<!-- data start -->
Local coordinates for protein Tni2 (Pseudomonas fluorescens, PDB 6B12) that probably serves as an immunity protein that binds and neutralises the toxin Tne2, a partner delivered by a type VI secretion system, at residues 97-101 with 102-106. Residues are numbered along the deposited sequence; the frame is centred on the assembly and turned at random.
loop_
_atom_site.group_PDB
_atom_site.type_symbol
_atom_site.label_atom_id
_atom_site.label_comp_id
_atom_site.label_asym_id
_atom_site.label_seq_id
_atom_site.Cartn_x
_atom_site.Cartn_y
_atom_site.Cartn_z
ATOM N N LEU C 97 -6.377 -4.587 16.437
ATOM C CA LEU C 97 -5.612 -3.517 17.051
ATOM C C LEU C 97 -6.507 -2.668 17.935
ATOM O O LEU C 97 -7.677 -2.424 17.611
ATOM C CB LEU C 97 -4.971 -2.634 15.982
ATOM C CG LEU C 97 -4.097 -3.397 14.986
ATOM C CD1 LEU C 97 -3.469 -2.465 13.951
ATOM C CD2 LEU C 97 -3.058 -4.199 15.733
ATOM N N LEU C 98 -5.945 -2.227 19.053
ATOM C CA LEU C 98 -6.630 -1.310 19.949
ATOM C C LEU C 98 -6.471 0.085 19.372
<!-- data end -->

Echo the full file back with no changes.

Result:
Local coordinates for protein Tni2 (Pseudomonas fluorescens, PDB 6B12) that probably serves as an immunity protein that binds and neutralises the toxin Tne2, a partner delivered by a type VI secretion system, at residues 97-101 with 102-106. Residues are numbered along the deposited sequence; the frame is centred on the assembly and turned at random.
loop_
_atom_site.group_PDB
_atom_site.type_symbol
_atom_site.label_atom_id
_atom_site.label_comp_id
_atom_site.label_asym_id
_atom_site.label_seq_id
_atom_site.Cartn_x
_atom_site.Cartn_y
_atom_site.Cartn_z
ATOM N N LEU C 97 -6.377 -4.587 16.437
ATOM C CA LEU C 97 -5.612 -3.517 17.051
ATOM C C LEU C 97 -6.507 -2.668 17.935
ATOM O O LEU C 97 -7.677 -2.424 17.611
ATOM C CB LEU C 97 -4.971 -2.634 15.982
ATOM C CG LEU C 97 -4.097 -3.397 14.986
ATOM C CD1 LEU C 97 -3.469 -2.465 13.951
ATOM C CD2 LEU C 97 -3.058 -4.199 15.733
ATOM N N LEU C 98 -5.945 -2.227 19.053
ATOM C CA LEU C 98 -6.630 -1.310 19.949
ATOM C C LEU C 98 -6.471 0.085 19.372